When did you start writing?
I started as an illustrator primarily and grew into writing. I moved from free-lance graphic design to illustrating my own work in 2012, though I’ve been both drawing and writing since I can remember, having won artwork, essay writing, and poetry competitions as a child. I may be most proud of my Blue Peter appearance and badge I received for an essay, though perhaps only the British readers will appreciate its significance.
What motivates you to write?
Everything and anything out of the ordinary. That which makes me pause in wonder, or strikes me by how wonderful it would be, were it so. I particularly like scenes of times and places somehow connected to us but distant enough to fade into antiquity.
What genre do you write in and what made you chose this particular genre?
I write in nonsense and linguistics. As a dyslexic English lecturer living in Japan I have developed a deep understanding of a language that baffles me. Japanese is hard too. But English in its flexibility serves me possibly more than any other language could, as a tool to be molded until it’s broken and shaped until it’s bent completely out. I prefer to allow the language to help my stories take shape, as long as it isn’t a pear’s.
What is your goal in writing? Do you have dreams where your writing should take you?
My goal is to create world’s in which people enjoy the playground of the English language, its etymologies, its idiomatic expressiveness, to both amuse and cultivate the brighter mind.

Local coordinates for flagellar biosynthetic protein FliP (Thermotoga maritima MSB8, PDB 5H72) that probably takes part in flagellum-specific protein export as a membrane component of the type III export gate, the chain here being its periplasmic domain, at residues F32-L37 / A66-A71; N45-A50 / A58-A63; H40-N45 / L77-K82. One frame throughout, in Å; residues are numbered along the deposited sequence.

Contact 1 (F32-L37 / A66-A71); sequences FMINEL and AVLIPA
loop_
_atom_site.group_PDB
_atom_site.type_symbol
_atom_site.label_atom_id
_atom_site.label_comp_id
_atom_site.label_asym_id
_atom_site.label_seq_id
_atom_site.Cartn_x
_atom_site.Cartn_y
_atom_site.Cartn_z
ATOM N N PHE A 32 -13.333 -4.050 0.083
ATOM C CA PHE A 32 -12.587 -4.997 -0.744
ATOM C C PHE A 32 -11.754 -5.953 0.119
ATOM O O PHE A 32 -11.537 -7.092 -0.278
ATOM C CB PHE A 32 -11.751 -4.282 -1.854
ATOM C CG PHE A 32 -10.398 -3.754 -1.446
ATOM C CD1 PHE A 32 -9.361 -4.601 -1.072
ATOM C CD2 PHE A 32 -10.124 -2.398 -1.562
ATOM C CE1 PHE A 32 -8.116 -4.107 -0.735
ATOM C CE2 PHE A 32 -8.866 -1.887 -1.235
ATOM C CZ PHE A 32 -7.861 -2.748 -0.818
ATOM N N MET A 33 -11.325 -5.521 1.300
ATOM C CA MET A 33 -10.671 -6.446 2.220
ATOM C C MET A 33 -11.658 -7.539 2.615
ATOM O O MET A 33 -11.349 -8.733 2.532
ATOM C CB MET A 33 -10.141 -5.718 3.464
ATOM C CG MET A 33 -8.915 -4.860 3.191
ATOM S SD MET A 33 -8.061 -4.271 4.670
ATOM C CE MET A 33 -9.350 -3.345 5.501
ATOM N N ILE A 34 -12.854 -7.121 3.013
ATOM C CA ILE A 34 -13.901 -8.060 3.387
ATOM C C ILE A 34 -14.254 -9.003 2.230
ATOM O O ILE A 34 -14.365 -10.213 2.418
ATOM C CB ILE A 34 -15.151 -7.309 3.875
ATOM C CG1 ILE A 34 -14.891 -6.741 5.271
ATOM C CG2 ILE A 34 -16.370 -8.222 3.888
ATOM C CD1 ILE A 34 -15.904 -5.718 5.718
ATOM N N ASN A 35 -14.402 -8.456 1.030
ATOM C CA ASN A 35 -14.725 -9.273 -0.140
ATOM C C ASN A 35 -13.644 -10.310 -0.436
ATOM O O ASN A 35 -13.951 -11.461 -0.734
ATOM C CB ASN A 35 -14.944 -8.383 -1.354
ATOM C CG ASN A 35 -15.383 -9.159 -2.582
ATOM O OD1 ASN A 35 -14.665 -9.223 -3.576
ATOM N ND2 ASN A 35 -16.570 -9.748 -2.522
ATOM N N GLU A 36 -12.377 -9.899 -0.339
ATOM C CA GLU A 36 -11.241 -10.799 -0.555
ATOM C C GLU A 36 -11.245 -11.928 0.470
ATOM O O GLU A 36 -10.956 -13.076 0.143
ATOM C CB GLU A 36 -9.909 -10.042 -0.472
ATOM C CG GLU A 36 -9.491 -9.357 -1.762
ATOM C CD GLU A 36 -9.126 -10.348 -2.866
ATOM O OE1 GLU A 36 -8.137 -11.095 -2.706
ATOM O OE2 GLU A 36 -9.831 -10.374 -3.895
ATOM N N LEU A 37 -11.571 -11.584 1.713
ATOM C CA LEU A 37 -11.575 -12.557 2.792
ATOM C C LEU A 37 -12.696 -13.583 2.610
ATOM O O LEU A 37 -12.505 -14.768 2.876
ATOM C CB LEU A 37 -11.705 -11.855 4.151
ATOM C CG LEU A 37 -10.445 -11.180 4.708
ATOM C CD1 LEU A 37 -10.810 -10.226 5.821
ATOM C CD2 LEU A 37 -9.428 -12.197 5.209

Do you ever suffer from writer’s block and if yes, how do you deal with it?
I do. But I work on a variety of projects at a time, and within each project I work on the text, the illustrations, the formatting, and so on, so if ever something seems wholly unwilling, I change my focus until I can catch it off-guard. Some of my best ideas come from when I shrewdly caught them unalert.
What advice would you like to give new, hopeful authors?
Everybody has his or her own approach to creativity. Some profess to reading, but I say be selective. If there is a story you want to write, find someone who you think would most competently tell it, and study him or her carefully. My companions range from Lewis Carroll to Bruegel. It’s strange how we find our voice from listening to others’.
Please, tell us about your work.
I’m working currently on a few projects: a collection of sixteen short stories called In Truth Stories, a collection of parables and fables called The Allegaurus, and now marketing a recently released book of 200 riddles, ‘some rather difficult, and others unreasonably so’, From the Riddle Me Collection Volume One: A Stone’s Throw.
Thank you for being my guest. It was such a pleasure to have you here!!
Connect with Jack Brutus Penny:
where you can find Jack’s blog for example. Discover it!
Website shop page for the book
The book on Amazon.com
The book on Amazon.co.uk